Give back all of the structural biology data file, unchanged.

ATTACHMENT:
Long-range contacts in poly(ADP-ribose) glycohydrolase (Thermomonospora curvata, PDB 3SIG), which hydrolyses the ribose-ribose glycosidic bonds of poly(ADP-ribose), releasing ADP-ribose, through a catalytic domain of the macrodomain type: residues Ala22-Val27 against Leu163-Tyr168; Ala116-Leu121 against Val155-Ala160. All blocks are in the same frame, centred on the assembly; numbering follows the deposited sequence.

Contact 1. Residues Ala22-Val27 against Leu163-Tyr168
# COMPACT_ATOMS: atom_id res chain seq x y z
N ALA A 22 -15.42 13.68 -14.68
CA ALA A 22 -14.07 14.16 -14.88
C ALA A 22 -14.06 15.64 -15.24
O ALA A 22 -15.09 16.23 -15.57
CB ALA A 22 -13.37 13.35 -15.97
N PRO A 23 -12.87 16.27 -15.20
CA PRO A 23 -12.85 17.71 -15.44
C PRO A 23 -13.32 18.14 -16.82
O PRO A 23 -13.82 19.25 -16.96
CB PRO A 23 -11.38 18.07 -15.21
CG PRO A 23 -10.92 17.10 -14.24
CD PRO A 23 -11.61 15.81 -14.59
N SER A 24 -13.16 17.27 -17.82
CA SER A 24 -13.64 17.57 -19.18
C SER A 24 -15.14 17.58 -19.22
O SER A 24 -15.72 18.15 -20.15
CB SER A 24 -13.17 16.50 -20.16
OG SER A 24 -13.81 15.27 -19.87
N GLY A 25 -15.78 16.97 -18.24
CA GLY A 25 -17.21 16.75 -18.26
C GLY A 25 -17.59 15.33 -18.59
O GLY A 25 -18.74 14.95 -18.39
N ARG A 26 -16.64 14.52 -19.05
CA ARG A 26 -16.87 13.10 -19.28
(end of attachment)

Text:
Long-range contacts in poly(ADP-ribose) glycohydrolase (Thermomonospora curvata, PDB 3SIG), which hydrolyses the ribose-ribose glycosidic bonds of poly(ADP-ribose), releasing ADP-ribose, through a catalytic domain of the macrodomain type: residues Ala22-Val27 against Leu163-Tyr168; Ala116-Leu121 against Val155-Ala160. All blocks are in the same frame, centred on the assembly; numbering follows the deposited sequence.

Contact 1. Residues Ala22-Val27 against Leu163-Tyr168
# COMPACT_ATOMS: atom_id res chain seq x y z
N ALA A 22 -15.42 13.68 -14.68
CA ALA A 22 -14.07 14.16 -14.88
C ALA A 22 -14.06 15.64 -15.24
O ALA A 22 -15.09 16.23 -15.57
CB ALA A 22 -13.37 13.35 -15.97
N PRO A 23 -12.87 16.27 -15.20
CA PRO A 23 -12.85 17.71 -15.44
C PRO A 23 -13.32 18.14 -16.82
O PRO A 23 -13.82 19.25 -16.96
CB PRO A 23 -11.38 18.07 -15.21
CG PRO A 23 -10.92 17.10 -14.24
CD PRO A 23 -11.61 15.81 -14.59
N SER A 24 -13.16 17.27 -17.82
CA SER A 24 -13.64 17.57 -19.18
C SER A 24 -15.14 17.58 -19.22
O SER A 24 -15.72 18.15 -20.15
CB SER A 24 -13.17 16.50 -20.16
OG SER A 24 -13.81 15.27 -19.87
N GLY A 25 -15.78 16.97 -18.24
CA GLY A 25 -17.21 16.75 -18.26
C GLY A 25 -17.59 15.33 -18.59
O GLY A 25 -18.74 14.95 -18.39
N ARG A 26 -16.64 14.52 -19.05
CA ARG A 26 -16.87 13.10 -19.28